Worldwide master data management software revenue will reach $1.5 billion in 2010, a 14 percent increase from 2009, according to Gartner. MDM is being adopted to support numerous business and IT efforts that deliver revenue, service, agility and risk management improvement, cost reduction and integration simplification.
The analyst firm defines master data management as "a technology-enabled business discipline in which business and IT organizations work together to ensure the uniformity, accuracy, stewardship, semantic consistency and accountability of the organization's official, shared master data assets," according to John Radcliffe, research vice president. "Today, most organizations juggle multiple sets of business and data applications across corporate, regional and local systems. At the same time, customers are demanding faster and more complex responses from organizations, leading to an inconsistency that hinders the organization's ability to measure and move within the market. With MDM, CIOs can create a unified view of existing data, leading to greater enterprise agility, simplified integration and, ultimately, improved profitability."
Gartner has compiled several MDM predictions to help organizations plan for 2011 and beyond. These include:
- From 2009 through 2014, MDM software markets will grow at a compound annual growth rate of 18%, from $1.3 billion to $2.9 billion.
- Gartner foresees a larger, more unified MDM software market reaching nearly $3 billion by 2014.
- By 2015, 10 percent of packaged MDM implementations will be delivered as software as a service in the public cloud. MDM today is typically implemented on-premises. This is partly because MDM software providers have, so far, not created specific MDM-as-a-service products that are scalable and elastic or multitenanted, and also because there is reluctance in many organizations to place such important, heavily shared data as master data outside the firewall. However, on-premises MDM solutions are increasingly being integrated with SaaS applications, and there are examples of MDM solutions already being implemented in the public cloud.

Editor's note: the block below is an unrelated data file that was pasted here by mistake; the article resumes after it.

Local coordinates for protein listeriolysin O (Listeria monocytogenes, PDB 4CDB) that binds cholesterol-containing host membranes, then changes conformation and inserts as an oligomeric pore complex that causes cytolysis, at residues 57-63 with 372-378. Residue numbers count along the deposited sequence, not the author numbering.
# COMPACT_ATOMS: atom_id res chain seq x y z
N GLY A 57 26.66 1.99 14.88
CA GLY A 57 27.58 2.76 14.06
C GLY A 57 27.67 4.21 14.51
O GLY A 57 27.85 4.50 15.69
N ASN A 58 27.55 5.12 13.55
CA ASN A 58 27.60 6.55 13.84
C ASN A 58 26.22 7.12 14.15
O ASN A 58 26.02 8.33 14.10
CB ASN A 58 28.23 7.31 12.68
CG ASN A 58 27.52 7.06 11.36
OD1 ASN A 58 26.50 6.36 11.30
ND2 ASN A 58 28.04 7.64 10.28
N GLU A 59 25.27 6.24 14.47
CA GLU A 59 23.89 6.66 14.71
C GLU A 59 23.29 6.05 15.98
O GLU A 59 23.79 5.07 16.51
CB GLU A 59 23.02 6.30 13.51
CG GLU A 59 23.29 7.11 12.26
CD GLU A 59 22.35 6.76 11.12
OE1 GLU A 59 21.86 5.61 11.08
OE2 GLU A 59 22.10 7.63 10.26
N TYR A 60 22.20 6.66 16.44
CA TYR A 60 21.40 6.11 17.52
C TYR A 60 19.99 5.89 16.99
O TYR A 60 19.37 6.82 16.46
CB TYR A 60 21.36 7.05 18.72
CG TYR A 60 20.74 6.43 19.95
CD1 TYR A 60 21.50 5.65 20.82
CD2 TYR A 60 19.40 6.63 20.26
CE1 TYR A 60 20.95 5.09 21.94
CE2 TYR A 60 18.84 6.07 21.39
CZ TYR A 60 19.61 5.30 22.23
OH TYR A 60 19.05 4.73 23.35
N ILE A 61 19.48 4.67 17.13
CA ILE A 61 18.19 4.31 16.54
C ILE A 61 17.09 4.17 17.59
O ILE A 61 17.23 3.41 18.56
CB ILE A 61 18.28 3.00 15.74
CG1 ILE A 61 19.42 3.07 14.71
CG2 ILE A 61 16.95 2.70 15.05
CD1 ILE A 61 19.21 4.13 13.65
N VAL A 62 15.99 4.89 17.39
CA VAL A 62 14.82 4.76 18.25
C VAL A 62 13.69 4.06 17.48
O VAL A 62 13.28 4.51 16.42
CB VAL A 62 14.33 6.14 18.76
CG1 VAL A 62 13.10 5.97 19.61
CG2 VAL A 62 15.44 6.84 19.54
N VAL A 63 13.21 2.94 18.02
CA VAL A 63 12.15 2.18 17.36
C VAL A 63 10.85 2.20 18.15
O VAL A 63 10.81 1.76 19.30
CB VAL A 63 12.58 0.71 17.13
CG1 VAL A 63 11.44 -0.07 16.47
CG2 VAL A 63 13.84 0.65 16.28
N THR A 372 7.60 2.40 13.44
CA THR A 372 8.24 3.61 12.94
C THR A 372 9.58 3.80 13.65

Gartner says that MDM software vendors will seek to leverage the cloud-computing value proposition and ramp up their marketing of MDM-as-a-service, in defined scenarios, and they will also put development focus on MDM solutions that conform better with the stricter definition of cloud computing (i.e., scalable, elastic and with a shared infrastructure). Once organizations gain more experience with the public cloud and private cloud, the early adopters will seek to gain the same benefits with a wider range of software, including packaged MDM solutions.
Gartner advises organizations to consider implementing MDM solutions in the cloud if they don't have the skills in-house, if a subscription model is more acceptable than a capital expense, and if the planned MDM capability is restricted in scope to mainly one functional group within the organization, or is initiative-specific and a consolidation-style implementation mainly used for analysis and reporting purposes.
- Through 2015, 66 percent of organizations that initiate an MDM program will struggle to demonstrate the business value of MDM.
If IT departments initiate an MDM initiative, they often struggle to get the business on board and to demonstrate the business value of MDM, particularly if there are no business-process-oriented metrics and financial quantifications to define and measure success, Gartner analysts say. MDM needs to align with the business vision and strategy, and will require executive business sponsorship, strong involvement of business stakeholders and change management.
"It's not just an IT project. The business needs to take responsibility and be accountable for master data governance and stewardship," says Radcliffe.
"Unless organizations take a holistic, business-driven approach to MDM, addressing governance and metrics requirements in particular, they risk having their MDM programs fail," he says. "Internal politics won't be brought under control without a governance framework, and without a metrics structure, there will be no way of objectively defining what success looks like and measuring whether or not it has been achieved."